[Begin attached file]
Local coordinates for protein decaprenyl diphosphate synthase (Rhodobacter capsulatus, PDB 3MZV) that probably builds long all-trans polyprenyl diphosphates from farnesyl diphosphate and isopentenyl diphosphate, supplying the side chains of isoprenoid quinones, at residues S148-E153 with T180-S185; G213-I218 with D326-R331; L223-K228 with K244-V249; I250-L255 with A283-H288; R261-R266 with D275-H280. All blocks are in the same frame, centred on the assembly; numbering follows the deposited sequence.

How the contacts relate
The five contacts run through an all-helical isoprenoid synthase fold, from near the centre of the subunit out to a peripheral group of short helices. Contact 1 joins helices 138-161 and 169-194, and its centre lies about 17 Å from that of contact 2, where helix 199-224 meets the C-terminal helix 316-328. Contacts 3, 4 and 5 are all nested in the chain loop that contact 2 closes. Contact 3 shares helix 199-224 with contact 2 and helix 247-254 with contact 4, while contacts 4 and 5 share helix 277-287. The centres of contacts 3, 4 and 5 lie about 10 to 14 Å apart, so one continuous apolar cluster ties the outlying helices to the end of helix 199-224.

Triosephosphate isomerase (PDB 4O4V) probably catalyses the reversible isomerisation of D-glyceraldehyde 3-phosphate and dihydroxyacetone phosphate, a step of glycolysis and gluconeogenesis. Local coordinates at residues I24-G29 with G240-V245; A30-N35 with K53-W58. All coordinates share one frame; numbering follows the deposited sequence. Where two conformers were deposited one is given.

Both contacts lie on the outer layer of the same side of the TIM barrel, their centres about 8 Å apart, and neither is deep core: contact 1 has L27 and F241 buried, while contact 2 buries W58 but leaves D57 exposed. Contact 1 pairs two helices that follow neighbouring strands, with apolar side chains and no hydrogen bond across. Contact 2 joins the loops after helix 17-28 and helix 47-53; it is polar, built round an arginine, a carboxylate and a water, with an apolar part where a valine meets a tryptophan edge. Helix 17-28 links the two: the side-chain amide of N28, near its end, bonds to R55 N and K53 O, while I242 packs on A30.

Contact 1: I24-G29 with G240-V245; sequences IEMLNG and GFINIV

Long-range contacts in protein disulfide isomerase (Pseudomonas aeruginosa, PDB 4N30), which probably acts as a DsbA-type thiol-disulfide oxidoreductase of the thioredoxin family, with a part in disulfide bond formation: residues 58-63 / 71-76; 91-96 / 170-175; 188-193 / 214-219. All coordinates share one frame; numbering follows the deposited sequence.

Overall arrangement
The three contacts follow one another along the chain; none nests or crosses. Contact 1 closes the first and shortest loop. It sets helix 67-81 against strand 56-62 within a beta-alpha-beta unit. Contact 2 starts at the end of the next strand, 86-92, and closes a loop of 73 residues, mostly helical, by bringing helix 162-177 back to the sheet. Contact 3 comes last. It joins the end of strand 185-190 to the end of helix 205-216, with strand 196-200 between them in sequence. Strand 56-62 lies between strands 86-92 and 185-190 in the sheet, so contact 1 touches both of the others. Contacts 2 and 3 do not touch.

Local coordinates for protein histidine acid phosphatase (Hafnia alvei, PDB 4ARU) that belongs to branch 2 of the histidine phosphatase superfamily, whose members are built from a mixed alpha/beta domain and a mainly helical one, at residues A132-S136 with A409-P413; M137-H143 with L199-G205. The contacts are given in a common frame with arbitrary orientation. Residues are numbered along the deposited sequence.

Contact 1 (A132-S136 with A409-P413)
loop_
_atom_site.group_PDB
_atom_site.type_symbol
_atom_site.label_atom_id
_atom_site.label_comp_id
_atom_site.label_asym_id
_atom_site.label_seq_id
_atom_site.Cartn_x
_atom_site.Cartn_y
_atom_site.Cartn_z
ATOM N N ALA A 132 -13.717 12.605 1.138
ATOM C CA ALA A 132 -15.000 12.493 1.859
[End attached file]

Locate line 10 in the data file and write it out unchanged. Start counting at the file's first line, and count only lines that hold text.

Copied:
Local coordinates for protein histidine acid phosphatase (Hafnia alvei, PDB 4ARU) that belongs to branch 2 of the histidine phosphatase superfamily, whose members are built from a mixed alpha/beta domain and a mainly helical one, at residues A132-S136 with A409-P413; M137-H143 with L199-G205. The contacts are given in a common frame with arbitrary orientation. Residues are numbered along the deposited sequence.